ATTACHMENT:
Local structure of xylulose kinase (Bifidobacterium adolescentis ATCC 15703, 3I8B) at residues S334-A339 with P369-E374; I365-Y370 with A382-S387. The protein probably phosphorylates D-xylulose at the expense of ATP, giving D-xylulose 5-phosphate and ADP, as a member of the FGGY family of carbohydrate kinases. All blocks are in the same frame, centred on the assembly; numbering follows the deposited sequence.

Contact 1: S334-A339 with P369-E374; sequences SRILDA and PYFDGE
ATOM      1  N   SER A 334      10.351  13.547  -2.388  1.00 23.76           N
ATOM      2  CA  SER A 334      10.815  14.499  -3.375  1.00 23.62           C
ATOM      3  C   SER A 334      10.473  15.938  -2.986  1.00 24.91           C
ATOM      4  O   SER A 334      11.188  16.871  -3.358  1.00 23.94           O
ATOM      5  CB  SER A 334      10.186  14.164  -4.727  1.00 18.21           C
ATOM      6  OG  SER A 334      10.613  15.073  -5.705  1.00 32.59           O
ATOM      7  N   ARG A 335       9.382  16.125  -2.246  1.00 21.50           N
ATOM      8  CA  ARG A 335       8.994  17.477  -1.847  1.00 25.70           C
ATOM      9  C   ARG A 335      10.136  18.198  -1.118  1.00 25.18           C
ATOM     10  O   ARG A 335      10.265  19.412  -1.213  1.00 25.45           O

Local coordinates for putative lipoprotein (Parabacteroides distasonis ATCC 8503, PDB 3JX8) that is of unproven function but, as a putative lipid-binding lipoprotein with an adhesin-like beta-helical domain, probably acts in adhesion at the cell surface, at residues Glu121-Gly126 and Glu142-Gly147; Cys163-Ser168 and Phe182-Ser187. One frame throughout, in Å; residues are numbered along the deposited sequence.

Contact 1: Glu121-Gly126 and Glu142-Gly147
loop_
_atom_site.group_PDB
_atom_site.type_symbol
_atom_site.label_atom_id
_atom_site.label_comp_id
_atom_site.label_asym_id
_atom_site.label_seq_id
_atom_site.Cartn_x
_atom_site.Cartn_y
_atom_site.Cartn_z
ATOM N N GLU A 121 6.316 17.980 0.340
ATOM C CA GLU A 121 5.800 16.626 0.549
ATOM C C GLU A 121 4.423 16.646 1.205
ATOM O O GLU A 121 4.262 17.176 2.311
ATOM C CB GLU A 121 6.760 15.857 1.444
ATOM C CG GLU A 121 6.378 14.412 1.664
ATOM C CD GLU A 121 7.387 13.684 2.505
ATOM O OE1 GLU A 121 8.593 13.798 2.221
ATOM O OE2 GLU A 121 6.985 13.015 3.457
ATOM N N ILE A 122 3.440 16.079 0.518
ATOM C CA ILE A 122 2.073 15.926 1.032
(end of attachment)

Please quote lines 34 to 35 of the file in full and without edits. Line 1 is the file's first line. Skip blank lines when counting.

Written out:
ATOM N N ILE A 122 3.440 16.079 0.518
ATOM C CA ILE A 122 2.073 15.926 1.032